The sun climbs high in the sky as the humidity creeps above the mercury, shadows shrink and grow again as teams work on their cars. Men and women gather around mighty machines, some have computers, some have tablets, and some have an old notebook with a pen. Hand tools are still pulled from the box and the same old cuss words are uttered a thousand times. This is Darlington; one of the last great citadels of racing that stands the test of time.
This 1.366 mile oval opened in 1950 and has been a legend since the start. The two ends are different in radius due to a farmer’s minnow pond, it’s banks were once used to pull onto when there was an issue because the cars raced on the flat surface. The old surface was once said to be so coarse that just pushing the car onto the grid took the “good” off the tires. Darlington is the only place that not touching the wall will have your car owner asking, “Why didn’t you try harder?” Yes, this is a place of legend.
Once again we return to the Southern 500, the end of summer classic, the true throwback weekend. Cars will take to the track with paint schemes and colors made famous 25+ years ago. Paint schemes that harken back to an era when there really was a chrome horn to use and it wasn’t just an old adage used by men moved by nostalgia. This was an era of legendary drivers. Earnhardt. Allison. Petty. Pearson. Gant. Wallace. The names go on forever.
As these history inspired cars take to the track you can feel the drivers of the past rise up to watch their battle wagons take to the banks one more time. The old men today stand up and remember being a child, dust on their cheeks, the smell of bias-ply rubber in their nose, fingers wrapped around the chicken wire fencing as the original cars drove by. Long before the corporations opened wallets, the blue collar workers traveled to this site to open their’s. This is the history of NASCAR. Family, friends, coworkers, racers. Everyone gathered to celebrate the last days of summer, together.
As the red, white, and blue flies high overhead and the national anthem plays again; drivers will prepare to do what so many have done before on this track. Each will sit in their cars alone, strapped in and they must make a choice… Race the competition or race the track? The track is the ultimate competitor and those who learn from the past will know that you don’t need to beat everyone, you just need to beat the ancient one, “The Lady in Black.”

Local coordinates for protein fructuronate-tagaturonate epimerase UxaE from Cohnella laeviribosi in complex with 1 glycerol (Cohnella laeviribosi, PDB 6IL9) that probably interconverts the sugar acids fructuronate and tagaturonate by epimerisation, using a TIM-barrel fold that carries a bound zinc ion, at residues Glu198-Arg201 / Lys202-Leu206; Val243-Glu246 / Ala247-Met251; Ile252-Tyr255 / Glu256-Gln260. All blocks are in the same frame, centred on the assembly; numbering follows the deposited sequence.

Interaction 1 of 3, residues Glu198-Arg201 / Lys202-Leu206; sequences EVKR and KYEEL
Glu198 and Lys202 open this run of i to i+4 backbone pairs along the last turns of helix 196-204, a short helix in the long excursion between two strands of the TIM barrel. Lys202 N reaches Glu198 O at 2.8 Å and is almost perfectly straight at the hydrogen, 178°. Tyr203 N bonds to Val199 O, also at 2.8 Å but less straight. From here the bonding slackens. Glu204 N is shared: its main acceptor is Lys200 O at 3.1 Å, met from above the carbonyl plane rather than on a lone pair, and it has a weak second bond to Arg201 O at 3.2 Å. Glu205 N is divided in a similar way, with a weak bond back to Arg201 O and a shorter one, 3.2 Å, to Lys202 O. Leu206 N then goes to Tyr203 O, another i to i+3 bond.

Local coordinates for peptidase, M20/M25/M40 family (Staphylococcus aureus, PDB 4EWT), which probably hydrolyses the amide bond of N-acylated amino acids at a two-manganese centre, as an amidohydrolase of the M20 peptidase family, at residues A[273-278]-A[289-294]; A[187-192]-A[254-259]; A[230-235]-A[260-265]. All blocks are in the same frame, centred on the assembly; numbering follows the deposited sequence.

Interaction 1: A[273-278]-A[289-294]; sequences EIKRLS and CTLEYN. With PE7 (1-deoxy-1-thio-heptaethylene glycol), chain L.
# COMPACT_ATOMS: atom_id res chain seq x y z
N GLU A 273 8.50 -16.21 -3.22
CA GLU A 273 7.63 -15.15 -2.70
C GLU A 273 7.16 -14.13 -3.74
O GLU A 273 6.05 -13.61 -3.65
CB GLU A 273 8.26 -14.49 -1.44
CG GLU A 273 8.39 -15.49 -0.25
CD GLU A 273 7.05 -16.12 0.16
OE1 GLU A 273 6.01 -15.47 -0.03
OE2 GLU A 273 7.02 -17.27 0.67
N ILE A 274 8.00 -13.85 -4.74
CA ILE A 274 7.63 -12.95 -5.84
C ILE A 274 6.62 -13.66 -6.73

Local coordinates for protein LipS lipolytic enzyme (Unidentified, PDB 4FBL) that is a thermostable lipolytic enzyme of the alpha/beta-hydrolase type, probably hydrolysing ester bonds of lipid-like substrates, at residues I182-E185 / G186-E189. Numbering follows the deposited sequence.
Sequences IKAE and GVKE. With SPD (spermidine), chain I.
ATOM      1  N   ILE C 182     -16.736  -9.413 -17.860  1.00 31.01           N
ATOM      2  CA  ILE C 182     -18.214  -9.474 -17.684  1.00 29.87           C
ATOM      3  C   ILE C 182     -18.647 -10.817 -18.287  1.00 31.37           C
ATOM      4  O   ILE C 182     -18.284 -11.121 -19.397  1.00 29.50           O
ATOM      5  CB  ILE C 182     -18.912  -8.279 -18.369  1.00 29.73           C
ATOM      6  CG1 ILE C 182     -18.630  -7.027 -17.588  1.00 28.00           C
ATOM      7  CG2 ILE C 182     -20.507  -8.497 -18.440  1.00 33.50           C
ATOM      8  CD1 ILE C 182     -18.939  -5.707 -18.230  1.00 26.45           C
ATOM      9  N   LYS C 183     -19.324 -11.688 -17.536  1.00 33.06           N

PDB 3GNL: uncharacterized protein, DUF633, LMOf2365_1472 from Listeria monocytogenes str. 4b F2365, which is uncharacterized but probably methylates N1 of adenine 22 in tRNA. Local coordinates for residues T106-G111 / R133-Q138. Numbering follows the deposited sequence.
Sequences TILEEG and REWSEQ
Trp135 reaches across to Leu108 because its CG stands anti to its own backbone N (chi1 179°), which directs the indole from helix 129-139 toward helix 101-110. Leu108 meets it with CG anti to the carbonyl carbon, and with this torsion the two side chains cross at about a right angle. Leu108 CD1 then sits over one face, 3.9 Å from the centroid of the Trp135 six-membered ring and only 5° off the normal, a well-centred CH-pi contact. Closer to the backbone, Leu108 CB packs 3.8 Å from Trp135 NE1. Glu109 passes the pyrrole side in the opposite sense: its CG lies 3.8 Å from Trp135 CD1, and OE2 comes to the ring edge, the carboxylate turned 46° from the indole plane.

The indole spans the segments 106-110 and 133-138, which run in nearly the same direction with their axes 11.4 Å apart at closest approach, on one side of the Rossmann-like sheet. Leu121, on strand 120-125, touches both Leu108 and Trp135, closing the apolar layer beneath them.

As I watch Austin Dillon pull his 1987 Dale Earnhardt, Wrangler Chevrolet inspired SS onto the speedway I can’t help but think of the years I watched this race with my grandfather and my parents or listened to it on the AM radio. It is history, a history so recent and yet so long ago. It was a time before splitters, before wings, before universal bodies. That was when a manufacturer could make the difference between dominating a race season and merely watching from the sidelines.
I often wonder what those drivers back then would think of the sport today. A sport that has blown up and come back down. A sport that looks for heroes and still needs a villain. These ghosts of racing past surely still race down these historic straights, still slide through these ancient corners. These ghosts live on in every memory, every legend, every inch of this track.
The old saying is, “Those who forget the past are bound to repeat it.” While many call for those days past, I like to think that we are writing history of our own. Who will be the next legend to win here? Who will be the next driver people only remember winning? Who will be the next driver that people love to curse? I don’t know the answer to any of that, but I do know that Darlington will still be here when they take their place in myths and legend.
This is Darlington. This is where the ghosts of yesterday meet the drivers of today, who write tomorrow’s past. This is Labor Day weekend. This is where we remember days gone by.
Enjoy the show.